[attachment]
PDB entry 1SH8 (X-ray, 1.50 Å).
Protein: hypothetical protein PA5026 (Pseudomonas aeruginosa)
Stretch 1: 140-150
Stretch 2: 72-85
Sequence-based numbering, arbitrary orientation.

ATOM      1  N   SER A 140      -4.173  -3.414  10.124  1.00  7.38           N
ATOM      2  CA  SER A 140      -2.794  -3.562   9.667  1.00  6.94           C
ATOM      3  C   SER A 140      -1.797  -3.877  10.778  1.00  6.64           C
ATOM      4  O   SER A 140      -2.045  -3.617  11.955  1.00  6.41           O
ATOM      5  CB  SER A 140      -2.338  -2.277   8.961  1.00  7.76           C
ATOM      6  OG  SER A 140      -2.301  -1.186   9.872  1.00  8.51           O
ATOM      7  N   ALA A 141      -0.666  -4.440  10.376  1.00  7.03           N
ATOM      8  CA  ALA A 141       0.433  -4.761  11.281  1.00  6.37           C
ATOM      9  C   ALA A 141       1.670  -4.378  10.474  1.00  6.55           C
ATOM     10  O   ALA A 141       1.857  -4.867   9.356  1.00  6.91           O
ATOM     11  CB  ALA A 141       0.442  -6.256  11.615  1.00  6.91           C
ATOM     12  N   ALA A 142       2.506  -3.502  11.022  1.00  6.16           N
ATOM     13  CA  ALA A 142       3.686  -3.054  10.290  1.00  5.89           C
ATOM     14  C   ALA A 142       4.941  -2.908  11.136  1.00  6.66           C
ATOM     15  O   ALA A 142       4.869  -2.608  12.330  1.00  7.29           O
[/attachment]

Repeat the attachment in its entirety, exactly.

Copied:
PDB entry 1SH8 (X-ray, 1.50 Å).
Protein: hypothetical protein PA5026 (Pseudomonas aeruginosa)
Stretch 1: 140-150
Stretch 2: 72-85
Sequence-based numbering, arbitrary orientation.

ATOM      1  N   SER A 140      -4.173  -3.414  10.124  1.00  7.38           N
ATOM      2  CA  SER A 140      -2.794  -3.562   9.667  1.00  6.94           C
ATOM      3  C   SER A 140      -1.797  -3.877  10.778  1.00  6.64           C
ATOM      4  O   SER A 140      -2.045  -3.617  11.955  1.00  6.41           O
ATOM      5  CB  SER A 140      -2.338  -2.277   8.961  1.00  7.76           C
ATOM      6  OG  SER A 140      -2.301  -1.186   9.872  1.00  8.51           O
ATOM      7  N   ALA A 141      -0.666  -4.440  10.376  1.00  7.03           N
ATOM      8  CA  ALA A 141       0.433  -4.761  11.281  1.00  6.37           C
ATOM      9  C   ALA A 141       1.670  -4.378  10.474  1.00  6.55           C
ATOM     10  O   ALA A 141       1.857  -4.867   9.356  1.00  6.91           O
ATOM     11  CB  ALA A 141       0.442  -6.256  11.615  1.00  6.91           C
ATOM     12  N   ALA A 142       2.506  -3.502  11.022  1.00  6.16           N
ATOM     13  CA  ALA A 142       3.686  -3.054  10.290  1.00  5.89           C
ATOM     14  C   ALA A 142       4.941  -2.908  11.136  1.00  6.66           C
ATOM     15  O   ALA A 142       4.869  -2.608  12.330  1.00  7.29           O